One of the first breweries in Colorado was located in what was once known as Parkville, a competing mining town in the Blue River Valley, where the end of Tiger Road is now. It was owned by Henry Weiss, and began operation — brewing German Style lager beer — in 1861. The brewery only lasted about a year.
By 1880, Anheuser-Busch was expanding nationally and rolled into Breckenridge about the same time. This expansion was made possible by its new pasteurization process and artificially refrigerated rail cars and ice houses. This new beer, called Budweiser, was the first cold beer served in Breckenridge saloons. Before that beer was served at just below room temperature at 50 to 60 degrees Fahrenheit.
Colorado enacted prohibition in 1916 — three years before it became federal law. It was repealed in 1933 nationwide. It was almost impossible to enforce, and bootleg liquor, stills, speakeasies and back room bars were everywhere — including Breckenridge.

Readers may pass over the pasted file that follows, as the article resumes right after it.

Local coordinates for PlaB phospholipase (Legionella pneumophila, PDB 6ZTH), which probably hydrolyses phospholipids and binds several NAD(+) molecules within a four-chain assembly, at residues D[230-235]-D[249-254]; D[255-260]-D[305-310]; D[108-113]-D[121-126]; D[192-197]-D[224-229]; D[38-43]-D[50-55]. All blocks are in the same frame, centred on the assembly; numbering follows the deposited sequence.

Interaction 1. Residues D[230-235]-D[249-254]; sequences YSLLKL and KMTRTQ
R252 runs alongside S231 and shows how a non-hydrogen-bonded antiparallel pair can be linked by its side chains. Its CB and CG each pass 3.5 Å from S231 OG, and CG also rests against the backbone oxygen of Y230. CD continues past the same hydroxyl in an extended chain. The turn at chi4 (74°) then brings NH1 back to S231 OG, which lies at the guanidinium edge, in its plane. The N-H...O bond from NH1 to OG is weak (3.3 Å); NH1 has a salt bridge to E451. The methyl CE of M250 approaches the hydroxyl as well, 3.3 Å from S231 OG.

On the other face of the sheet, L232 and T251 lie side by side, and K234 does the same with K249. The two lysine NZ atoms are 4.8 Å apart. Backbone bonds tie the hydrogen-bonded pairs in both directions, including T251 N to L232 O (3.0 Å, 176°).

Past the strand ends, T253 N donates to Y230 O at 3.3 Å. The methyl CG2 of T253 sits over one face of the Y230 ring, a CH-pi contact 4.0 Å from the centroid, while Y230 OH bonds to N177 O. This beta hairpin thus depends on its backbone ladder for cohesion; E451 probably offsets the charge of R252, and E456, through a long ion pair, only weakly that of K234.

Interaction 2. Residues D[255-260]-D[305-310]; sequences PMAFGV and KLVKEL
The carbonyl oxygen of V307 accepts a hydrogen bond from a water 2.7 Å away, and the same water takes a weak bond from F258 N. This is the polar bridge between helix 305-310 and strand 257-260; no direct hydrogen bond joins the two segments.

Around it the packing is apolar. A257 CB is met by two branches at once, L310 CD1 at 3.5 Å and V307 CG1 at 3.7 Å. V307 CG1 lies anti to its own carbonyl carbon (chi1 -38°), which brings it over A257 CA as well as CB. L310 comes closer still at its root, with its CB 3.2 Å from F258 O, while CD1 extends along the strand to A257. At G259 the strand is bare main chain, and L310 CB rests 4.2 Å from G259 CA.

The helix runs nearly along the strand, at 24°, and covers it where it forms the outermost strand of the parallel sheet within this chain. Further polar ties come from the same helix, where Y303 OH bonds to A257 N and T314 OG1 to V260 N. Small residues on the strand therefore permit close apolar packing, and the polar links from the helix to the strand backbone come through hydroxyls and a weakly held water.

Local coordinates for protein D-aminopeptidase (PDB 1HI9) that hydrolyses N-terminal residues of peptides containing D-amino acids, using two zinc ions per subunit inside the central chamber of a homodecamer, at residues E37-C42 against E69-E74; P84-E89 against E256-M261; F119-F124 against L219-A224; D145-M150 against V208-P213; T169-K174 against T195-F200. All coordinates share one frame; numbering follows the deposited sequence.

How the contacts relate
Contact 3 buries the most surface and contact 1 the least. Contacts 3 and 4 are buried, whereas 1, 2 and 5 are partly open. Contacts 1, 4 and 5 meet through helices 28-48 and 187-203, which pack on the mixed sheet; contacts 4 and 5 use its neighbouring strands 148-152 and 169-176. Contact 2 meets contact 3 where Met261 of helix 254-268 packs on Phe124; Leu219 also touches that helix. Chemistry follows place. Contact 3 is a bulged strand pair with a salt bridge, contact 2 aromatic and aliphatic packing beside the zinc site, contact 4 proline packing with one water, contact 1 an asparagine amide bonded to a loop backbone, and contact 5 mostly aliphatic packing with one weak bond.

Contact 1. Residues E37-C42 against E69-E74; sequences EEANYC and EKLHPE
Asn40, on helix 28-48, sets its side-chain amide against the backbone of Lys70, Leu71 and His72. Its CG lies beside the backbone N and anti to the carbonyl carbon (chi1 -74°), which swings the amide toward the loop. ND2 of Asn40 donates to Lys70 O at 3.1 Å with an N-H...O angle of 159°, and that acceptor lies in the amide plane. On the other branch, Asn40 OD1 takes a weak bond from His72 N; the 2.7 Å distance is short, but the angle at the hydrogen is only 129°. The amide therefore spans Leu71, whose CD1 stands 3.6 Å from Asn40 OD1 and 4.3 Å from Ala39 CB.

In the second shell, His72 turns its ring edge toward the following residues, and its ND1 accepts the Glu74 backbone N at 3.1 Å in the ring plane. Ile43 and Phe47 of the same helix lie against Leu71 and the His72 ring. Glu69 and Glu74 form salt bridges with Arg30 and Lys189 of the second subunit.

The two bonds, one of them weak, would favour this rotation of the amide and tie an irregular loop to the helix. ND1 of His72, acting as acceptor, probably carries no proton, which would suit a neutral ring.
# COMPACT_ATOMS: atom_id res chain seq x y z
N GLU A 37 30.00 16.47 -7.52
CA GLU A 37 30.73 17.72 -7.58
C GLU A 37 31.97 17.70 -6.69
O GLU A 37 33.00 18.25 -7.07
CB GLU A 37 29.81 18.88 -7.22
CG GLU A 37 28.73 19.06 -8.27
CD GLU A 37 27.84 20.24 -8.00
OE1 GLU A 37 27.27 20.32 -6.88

LEAVING A LEGACY
The saloons were a man’s domain, and honest women did not enter them, so when more women started showing up in town, the saloons began losing business. Saloon keepers found other ways to bring whole families in, such as building bowling alleys.
“Now they could have families come in, and the husband or father could drink at the bar while the wife was bowling with the kids in the other room,” Galgas said. “That was a lure to bring women here, because the women wanted their men to stay home, and the saloon business started to go downhill.”
Saloons became more than just a watering hole, and served as concert halls, funeral homes, churches, post offices, liveries, barber shops and even a place to vote.
Stopping off for a quick beer at the Gold Pan, the third oldest saloon site in Colorado, Galgas wrapped up the tour.
“It has been said … that with the exception of Little Bighorn, all Western history was made in saloons, and if you think about it, states were named in saloons, capitals were decided in saloons, elections were held in saloons — Western history was made in saloons.”